Compassion for Canines Founder Madison RankinAt Animal Vision Center of Virginia, we love working with local animal support groups. In Hampton Roads, we are fortunate to have a variety of animal advocacy nonprofits, from ones that provide wildlife rehabilitation services to others that operate safe places that shelter and adopt out pets. One such group, that is near and dear to our hearts, is Compassion for Canines. This foster-based rescue organization is dedicated to rehabilitating homeless dogs with health issues, then matching them with foster families until they are placed in their forever homes. To learn more about their services, we caught up with Madison Rankin, Compassion for Canine’s founder and president.

  • Tell us about your organization. Compassion for Canines is a 501c3, nonprofit charity that takes in shelter dogs with medical conditions, provides for their medical care and places them in foster homes until they are adopted. My partner, Lacey Lopez, and I started this organization because we both have a deep compassion and empathy for animals with extenuating circumstances or medical needs. I’m a vet tech at the Virginia Beach SPCA veterinary clinic, and Lacey also works in the animal care field.  We have the capacity to care for dogs that require a little bit extra, and we love what we do. It’s nice for these animals to have options.
  • Tell us about the dogs. We work primarily with senior and special-needs dogs that have more problems that most. They come from all over. We have relationships with shelters in Hampton Roads and in rural areas of North Carolina that don’t have as strong community support as we do here. If a shelter dog isn’t a candidate for adoption due to a medical reason, the shelters give us a call, and we take the dog in. Last year, 82 of the 86 dogs were we took in were adopted.
  • What happens after you receive a call from a shelter?  To establish a health baseline, the dog will first undergo a medical evaluation at the clinic where I work. If there’s anything surgically that can be done, it’s done at our clinic. Approximately two to three cases out of 10, however, go to a specialist for care. For these more complex surgical cases, we work with Dr. Heather Brookshire with Animal Vision Center of Virginia and with Dr. Christine Watson at Bay Area Veterinary Surgery. Dogs with intense medical conditions stay with me and Lacey until their conditions have stabilized. With our backgrounds, we are able to provide more intensive care than the average foster can at this stage. When the dogs are ready, we place them in one of our foster homes until they are adopted. In some cases, we recommend our “foster-to-adoption” program, in which the dogs can live with the foster for two weeks as a trial, before proceeding with adoption.
  • Describe one of the specialized surgical cases.  Dr. Brookshire, with Animal Vision Center of Virginia, recently saw one of our dogs, a two-year old poodle born with a congenital condition that left his eyes underdeveloped. He had no vision, but was comfortable and happy. We wanted to make sure his adopter had the best complete picture of his condition. Dr. Heather performed a full ophthalmic workup, which is much more in-depth than can be done at general veterinary clinic. We are committed to providing this higher level of specialized care for these dogs. That’s really important to us. If we need to take them to a specialist, we will go that route.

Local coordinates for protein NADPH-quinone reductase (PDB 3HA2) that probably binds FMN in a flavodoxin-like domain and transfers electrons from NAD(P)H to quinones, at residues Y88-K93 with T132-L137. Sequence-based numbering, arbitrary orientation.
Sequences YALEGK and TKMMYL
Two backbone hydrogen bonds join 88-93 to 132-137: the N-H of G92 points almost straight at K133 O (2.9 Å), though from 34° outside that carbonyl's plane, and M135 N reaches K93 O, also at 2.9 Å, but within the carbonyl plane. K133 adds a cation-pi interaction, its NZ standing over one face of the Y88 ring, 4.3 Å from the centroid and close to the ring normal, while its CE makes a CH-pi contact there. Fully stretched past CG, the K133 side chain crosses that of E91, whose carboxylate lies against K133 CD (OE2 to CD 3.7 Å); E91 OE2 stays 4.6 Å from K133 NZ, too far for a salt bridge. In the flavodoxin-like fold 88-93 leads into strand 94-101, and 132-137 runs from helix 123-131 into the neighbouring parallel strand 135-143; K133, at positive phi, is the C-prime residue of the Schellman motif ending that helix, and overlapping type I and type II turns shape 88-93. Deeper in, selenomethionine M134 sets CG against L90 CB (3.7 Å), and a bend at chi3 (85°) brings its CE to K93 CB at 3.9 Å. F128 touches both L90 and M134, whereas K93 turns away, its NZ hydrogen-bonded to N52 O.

• What other special cases do you see? About two out of three dogs we work with are hospice dogs. They have an underlying terminal condition, but a good quality of life for the time being. When we take these dogs in, we find a permanent foster they can live with for the remainder of their lives, and our organization covers all of the medical expenses.
  • How do you raise funds for your nonprofit? The main way we raise funds is on our Facebook page through a donation portal. We have an ongoing tab for our medical bills, so monetary donations are helpful. And we also accept donations of good quality dog food, beds and toys. You can find a wish list of needs on when you go to this link.
  • How does one go about adopting a Compassion for Canines dog? We utilize, where you can see pictures and profiles of the Compassion For Canines dogs that are ready for adoption at this link. There is also an option on this site where you make a donation to help defray expenses for the dogs.
  • How would one go about becoming a foster with your organizations? We are always looking to extend our foster base. Good foster candidates are those who are patient and committed to caring for foster dogs from unknown backgrounds and with different situations. If you are interested, contact Compassion for Canines at  [email protected] or call us at 207-318-8125.